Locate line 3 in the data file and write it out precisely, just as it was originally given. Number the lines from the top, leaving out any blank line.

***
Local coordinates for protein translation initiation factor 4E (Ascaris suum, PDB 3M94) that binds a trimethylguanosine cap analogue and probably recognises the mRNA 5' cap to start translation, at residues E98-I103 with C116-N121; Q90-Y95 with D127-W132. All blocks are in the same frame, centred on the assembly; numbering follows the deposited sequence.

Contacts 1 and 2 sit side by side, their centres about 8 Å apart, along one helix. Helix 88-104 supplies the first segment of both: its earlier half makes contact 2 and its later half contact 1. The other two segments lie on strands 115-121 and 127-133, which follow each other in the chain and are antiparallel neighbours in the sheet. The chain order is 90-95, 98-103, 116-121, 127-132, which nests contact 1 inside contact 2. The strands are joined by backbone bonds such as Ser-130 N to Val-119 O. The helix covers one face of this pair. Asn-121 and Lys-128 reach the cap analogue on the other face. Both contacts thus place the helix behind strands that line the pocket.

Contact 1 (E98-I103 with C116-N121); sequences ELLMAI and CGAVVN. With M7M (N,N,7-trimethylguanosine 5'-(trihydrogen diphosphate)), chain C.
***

Contact 1 (E98-I103 with C116-N121); sequences ELLMAI and CGAVVN. With M7M (N,N,7-trimethylguanosine 5'-(trihydrogen diphosphate)), chain C.